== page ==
I picked up the novel some time after I had already "formally" started studying this path...and it got me really excited about that decision. The second time I read the novel I picked up primarily on the politics and personal agendas. I think that a great book, like great composers, can show you new things every time you partake of it. It's probably one of the best books I've ever read - hope anyone who hasn't read it yet gets it asap. A tremendous adventure - and deeply affecting affirmation of this path!
| Even With Working Two Jobs, I Made The Time To Watch At... ||Jul 26th. at 4:24:03 am UTC|
|Jade Woulf (Columbia, South Carolina US) ||Age: 20 |
Even with working two jobs, I made the time to watch at least part one of the mini series. I have only read the first part of the actual book, and of course I love it so far, I plan on picking it back up once my life gets back to normal in August (when I return to school).
My thoughts on the movie: First of all, I am a bit of a purist when it comes to making movies from books, so forgive my opinion. I have only seen the first part, and I was slightly disappointed, but realized with the amount of time they had they did a halfway decent job of remaining true to the book (this is the first part). What I loved: the music (The Mystic's Dream was used VERY appropriately), Angelica Huston as Viviane (I don't know why, but she seemed to be perfect for the part), the costuming, and the set designs.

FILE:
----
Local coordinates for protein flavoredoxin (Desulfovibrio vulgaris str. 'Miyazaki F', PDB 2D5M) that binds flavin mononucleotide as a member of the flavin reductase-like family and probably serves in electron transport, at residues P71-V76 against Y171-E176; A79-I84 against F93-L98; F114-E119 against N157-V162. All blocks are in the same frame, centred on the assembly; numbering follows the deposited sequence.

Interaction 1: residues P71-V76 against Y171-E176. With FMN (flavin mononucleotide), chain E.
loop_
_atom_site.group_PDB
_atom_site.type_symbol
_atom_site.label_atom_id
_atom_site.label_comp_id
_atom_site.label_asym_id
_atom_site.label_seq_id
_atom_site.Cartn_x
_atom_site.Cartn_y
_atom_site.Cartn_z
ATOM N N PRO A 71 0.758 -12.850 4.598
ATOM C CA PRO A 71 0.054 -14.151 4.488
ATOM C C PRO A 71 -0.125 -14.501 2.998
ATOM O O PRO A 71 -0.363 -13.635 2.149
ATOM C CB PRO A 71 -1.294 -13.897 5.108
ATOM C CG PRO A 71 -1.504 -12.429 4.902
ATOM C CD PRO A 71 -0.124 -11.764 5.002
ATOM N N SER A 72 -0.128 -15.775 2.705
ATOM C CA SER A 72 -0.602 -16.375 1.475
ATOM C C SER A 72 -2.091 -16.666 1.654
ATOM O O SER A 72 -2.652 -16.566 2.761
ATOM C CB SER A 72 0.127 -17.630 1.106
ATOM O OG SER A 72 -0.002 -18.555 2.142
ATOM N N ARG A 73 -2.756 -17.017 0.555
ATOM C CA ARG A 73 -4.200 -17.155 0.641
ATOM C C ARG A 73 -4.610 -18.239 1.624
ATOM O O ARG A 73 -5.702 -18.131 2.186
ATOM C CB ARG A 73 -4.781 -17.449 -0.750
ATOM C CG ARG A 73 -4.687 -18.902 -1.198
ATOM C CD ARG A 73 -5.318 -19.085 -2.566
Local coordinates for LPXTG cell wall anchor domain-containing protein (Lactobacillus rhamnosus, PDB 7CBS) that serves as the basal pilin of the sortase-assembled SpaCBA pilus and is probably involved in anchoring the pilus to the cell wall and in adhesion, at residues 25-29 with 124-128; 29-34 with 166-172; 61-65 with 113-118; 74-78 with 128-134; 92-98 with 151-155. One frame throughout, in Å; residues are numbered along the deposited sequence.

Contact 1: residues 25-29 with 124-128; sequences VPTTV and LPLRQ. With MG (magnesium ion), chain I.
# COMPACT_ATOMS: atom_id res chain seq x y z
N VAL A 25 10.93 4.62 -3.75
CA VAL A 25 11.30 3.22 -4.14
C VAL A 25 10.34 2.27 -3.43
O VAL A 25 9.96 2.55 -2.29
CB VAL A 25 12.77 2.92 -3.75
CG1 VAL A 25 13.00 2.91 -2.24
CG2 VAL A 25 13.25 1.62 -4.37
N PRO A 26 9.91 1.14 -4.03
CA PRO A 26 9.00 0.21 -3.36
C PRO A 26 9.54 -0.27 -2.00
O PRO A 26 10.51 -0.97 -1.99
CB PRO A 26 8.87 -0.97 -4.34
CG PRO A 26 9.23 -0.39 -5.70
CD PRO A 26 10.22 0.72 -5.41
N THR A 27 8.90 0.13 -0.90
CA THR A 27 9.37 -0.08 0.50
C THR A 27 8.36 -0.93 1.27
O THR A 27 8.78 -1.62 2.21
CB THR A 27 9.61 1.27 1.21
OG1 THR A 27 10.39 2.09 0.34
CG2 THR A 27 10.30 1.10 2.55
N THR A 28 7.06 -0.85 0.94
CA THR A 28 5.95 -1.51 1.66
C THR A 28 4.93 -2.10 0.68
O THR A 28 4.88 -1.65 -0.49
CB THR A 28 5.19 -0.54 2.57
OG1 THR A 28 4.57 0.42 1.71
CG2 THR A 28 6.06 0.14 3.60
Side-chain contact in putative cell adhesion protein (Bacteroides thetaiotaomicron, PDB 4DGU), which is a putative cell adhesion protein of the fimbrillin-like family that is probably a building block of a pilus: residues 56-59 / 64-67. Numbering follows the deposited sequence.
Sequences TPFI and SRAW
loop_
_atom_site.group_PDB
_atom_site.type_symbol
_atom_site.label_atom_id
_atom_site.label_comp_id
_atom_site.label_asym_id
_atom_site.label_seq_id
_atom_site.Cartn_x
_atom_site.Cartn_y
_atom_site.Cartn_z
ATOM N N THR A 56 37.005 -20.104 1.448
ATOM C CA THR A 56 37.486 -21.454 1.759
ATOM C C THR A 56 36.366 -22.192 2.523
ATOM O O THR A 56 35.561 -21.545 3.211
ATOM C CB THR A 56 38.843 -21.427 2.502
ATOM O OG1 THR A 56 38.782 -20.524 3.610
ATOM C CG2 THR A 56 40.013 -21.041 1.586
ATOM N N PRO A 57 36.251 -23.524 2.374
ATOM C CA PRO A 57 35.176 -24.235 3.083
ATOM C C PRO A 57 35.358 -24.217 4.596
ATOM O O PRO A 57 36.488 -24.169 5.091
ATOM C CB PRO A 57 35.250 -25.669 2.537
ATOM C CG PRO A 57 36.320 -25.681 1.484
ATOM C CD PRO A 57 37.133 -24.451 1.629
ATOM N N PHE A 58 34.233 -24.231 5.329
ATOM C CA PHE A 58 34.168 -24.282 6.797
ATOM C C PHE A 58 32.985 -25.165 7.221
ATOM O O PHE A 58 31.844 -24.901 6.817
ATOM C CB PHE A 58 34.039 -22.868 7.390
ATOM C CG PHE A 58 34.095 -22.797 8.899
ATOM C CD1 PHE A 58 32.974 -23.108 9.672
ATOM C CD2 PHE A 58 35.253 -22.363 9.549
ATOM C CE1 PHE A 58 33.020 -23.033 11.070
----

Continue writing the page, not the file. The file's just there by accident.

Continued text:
From talking with friends of my school's Pagan group I have gathered this, those that have not read the book loved part one and found part two decent. Those that have read the book, found the first part ranged from ok to great. As for the second, well, as one person put it: "What the (bleep) was that?!?"
From what I understand, most of my friends who have read the entire book felt that the second part borrowed heavily from other versions of the legend, characters were changed and/or completely dropped/left out, and one person said that it seemed that Morgause basically became Excalibur's version of Morgan Le Fay.
Even if the movie was nothing like the book, it is a BIG step forward for all Pagans. For the first time we are perceived in a positive light with none of the "hocus pocus" stuff. I had been afraid that the screenplay writer would be tempted to lure audiences with promises of spells and old hags standing around a cauldron saying, "Boil boil toil and trouble." If I had not read any of the book, I probably would have found the movie awesome and great publicity for Pagans everywhere. I ended up finding it decent (in regards to the first part), and great publicity for Pagans everywhere.